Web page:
Sentance proposes bank rate hike to offset false confidence

Andrew Sentance of the Bank of England advocated gradually raising interest rates on Tuesday in order to curb any destabilisation brought about by false confidence that the worst was over.

Sentance made it clear to say that any tightening of monetary policy should be a gradual affair rather than a sudden one, but the 51 year old member of the BoE’s Monetary Policy Committee does indeed believe that raising interest rates will be beneficial for continuing economic recovery.

Sentance said that the weakness of the pound had been one factor that fed into a recent inflation spike. Moreover there were suspicions that an exceedingly loose monetary policy, coupled with the expectation that rates would hold steady at a record low of one half of one per cent for the foreseeable future, had been contributing to that.

The fear that both inflation and the downside risks to the economy a year ago that led to the BoE’s drastic policy loosening has since evaporated, especially in light of some recent official findings: the inflation rate declined to 3.2 percent last month.  This easing was to be expected, economists say, though the rate is indeed well above the two per cent goal that the BoE set. The BoE does expect inflation to continue to subside, however.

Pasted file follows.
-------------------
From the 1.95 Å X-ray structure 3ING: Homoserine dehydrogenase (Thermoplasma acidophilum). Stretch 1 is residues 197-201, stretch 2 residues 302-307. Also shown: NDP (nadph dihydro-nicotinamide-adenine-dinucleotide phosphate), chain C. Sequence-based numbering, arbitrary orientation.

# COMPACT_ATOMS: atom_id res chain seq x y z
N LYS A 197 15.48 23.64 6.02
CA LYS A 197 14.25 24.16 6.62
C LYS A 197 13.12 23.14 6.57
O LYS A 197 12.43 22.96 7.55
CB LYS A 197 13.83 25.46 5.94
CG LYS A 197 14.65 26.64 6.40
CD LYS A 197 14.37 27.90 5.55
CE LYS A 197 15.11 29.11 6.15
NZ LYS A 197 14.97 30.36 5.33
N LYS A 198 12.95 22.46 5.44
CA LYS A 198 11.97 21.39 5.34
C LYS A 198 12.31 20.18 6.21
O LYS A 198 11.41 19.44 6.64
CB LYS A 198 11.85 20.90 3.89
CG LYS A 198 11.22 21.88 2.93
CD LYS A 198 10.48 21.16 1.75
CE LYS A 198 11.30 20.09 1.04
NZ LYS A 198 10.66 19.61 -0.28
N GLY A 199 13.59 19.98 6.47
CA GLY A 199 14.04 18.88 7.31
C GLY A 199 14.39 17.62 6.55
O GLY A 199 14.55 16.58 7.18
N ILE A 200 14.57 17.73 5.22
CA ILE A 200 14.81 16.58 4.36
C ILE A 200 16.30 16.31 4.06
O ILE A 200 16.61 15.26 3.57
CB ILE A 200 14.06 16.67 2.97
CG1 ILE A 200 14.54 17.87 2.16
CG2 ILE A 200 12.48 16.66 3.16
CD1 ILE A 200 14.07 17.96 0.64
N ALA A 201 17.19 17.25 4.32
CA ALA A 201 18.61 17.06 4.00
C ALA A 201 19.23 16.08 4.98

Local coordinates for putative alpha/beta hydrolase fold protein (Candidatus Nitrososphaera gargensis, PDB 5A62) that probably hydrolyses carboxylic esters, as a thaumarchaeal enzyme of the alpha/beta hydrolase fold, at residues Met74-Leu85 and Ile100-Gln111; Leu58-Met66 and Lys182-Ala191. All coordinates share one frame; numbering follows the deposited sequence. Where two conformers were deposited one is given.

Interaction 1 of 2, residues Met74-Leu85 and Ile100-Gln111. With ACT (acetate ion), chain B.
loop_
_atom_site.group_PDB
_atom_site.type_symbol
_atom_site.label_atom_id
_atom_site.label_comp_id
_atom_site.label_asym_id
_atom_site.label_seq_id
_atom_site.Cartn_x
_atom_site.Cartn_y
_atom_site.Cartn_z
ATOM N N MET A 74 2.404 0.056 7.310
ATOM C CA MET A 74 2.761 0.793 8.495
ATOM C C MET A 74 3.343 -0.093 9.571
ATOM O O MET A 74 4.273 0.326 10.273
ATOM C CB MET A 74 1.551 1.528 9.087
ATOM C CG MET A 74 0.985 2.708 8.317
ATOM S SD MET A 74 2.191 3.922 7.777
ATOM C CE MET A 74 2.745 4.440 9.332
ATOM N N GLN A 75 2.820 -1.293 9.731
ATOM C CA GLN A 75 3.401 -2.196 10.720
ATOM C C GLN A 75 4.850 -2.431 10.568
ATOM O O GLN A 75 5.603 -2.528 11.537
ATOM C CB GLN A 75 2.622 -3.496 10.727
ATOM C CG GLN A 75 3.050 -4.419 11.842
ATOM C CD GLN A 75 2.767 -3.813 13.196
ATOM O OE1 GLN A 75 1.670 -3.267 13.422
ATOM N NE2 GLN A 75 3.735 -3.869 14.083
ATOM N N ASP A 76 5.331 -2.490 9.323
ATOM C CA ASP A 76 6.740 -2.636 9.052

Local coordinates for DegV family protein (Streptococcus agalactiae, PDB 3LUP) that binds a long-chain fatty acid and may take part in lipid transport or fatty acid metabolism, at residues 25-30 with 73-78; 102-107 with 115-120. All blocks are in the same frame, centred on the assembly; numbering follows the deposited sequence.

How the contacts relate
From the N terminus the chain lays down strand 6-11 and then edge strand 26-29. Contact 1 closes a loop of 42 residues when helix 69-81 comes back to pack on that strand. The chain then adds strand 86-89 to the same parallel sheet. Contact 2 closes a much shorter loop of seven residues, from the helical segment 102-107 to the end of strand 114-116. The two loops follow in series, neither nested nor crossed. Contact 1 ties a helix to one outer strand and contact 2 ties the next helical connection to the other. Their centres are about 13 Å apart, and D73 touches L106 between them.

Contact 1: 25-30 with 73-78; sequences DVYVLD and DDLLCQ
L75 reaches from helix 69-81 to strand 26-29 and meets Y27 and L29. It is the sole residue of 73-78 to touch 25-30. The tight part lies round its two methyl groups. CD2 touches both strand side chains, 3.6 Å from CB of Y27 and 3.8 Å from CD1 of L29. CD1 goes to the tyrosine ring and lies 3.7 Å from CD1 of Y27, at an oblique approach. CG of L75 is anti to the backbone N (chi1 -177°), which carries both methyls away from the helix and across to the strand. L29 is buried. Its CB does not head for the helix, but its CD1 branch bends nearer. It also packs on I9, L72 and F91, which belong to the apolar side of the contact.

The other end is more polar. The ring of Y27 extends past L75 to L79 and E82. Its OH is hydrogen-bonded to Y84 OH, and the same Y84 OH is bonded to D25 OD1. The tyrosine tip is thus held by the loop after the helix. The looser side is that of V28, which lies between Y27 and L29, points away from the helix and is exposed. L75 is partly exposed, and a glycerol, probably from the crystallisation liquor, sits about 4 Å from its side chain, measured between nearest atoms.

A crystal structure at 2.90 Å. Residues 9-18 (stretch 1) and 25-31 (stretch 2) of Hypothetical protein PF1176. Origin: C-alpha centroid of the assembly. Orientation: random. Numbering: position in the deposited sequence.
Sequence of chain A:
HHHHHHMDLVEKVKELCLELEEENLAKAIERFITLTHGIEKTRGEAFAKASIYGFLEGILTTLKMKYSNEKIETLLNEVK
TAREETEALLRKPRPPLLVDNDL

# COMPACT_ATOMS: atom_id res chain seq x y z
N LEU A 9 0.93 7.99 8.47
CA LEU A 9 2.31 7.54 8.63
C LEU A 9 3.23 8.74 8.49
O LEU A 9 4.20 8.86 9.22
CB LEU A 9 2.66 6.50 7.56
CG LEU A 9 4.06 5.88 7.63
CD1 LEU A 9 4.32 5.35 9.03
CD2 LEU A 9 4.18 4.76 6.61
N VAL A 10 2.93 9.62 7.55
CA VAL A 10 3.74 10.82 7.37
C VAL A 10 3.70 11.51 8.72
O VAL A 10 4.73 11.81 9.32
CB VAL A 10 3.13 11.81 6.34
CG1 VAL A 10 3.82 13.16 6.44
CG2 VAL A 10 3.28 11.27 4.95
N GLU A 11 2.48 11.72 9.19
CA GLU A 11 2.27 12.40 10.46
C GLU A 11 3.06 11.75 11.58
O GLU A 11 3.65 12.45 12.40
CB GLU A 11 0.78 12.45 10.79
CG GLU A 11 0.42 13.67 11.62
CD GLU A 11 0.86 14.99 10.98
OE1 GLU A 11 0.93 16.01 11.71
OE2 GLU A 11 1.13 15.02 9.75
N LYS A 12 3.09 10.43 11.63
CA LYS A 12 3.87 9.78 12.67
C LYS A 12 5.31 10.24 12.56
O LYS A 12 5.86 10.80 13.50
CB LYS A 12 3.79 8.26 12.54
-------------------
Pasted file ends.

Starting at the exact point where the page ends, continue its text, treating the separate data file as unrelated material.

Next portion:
Economists also noted that the benefits of inflation can be reaped by small business bank account owners who are currently repaying fixed-rate business loans, as a rise in inflation will lead to a reduction to the “real” interest rate of their loans.

Sentance, called an “inflation hawk” by some, was the only Committee member since August 2008 to vote for a rate hike.  He stated that while he’s in favor of a tightening of monetary policy to avoid runaway inflation,  he is not yet concerned that any major or serious risks of such increases exist.  He continued on to state that the fears of risking a “double-dip” recession are not the same as an uneven economic recovery.

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